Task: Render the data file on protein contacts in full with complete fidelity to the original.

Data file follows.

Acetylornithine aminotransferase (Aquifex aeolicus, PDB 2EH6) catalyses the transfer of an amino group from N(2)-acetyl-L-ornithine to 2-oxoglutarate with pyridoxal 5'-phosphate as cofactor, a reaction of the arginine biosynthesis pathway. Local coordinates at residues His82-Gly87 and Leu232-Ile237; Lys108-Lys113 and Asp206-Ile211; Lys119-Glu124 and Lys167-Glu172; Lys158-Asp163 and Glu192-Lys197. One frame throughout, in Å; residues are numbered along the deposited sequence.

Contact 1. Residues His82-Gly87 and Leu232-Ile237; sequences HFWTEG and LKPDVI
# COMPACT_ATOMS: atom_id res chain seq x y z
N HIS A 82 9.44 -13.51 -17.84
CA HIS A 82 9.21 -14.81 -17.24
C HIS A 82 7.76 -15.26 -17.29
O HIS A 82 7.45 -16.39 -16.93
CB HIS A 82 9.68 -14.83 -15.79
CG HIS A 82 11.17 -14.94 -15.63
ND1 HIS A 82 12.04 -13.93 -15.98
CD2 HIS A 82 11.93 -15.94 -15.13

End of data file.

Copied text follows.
Acetylornithine aminotransferase (Aquifex aeolicus, PDB 2EH6) catalyses the transfer of an amino group from N(2)-acetyl-L-ornithine to 2-oxoglutarate with pyridoxal 5'-phosphate as cofactor, a reaction of the arginine biosynthesis pathway. Local coordinates at residues His82-Gly87 and Leu232-Ile237; Lys108-Lys113 and Asp206-Ile211; Lys119-Glu124 and Lys167-Glu172; Lys158-Asp163 and Glu192-Lys197. One frame throughout, in Å; residues are numbered along the deposited sequence.

Contact 1. Residues His82-Gly87 and Leu232-Ile237; sequences HFWTEG and LKPDVI
# COMPACT_ATOMS: atom_id res chain seq x y z
N HIS A 82 9.44 -13.51 -17.84
CA HIS A 82 9.21 -14.81 -17.24
C HIS A 82 7.76 -15.26 -17.29
O HIS A 82 7.45 -16.39 -16.93
CB HIS A 82 9.68 -14.83 -15.79
CG HIS A 82 11.17 -14.94 -15.63
ND1 HIS A 82 12.04 -13.93 -15.98
CD2 HIS A 82 11.93 -15.94 -15.13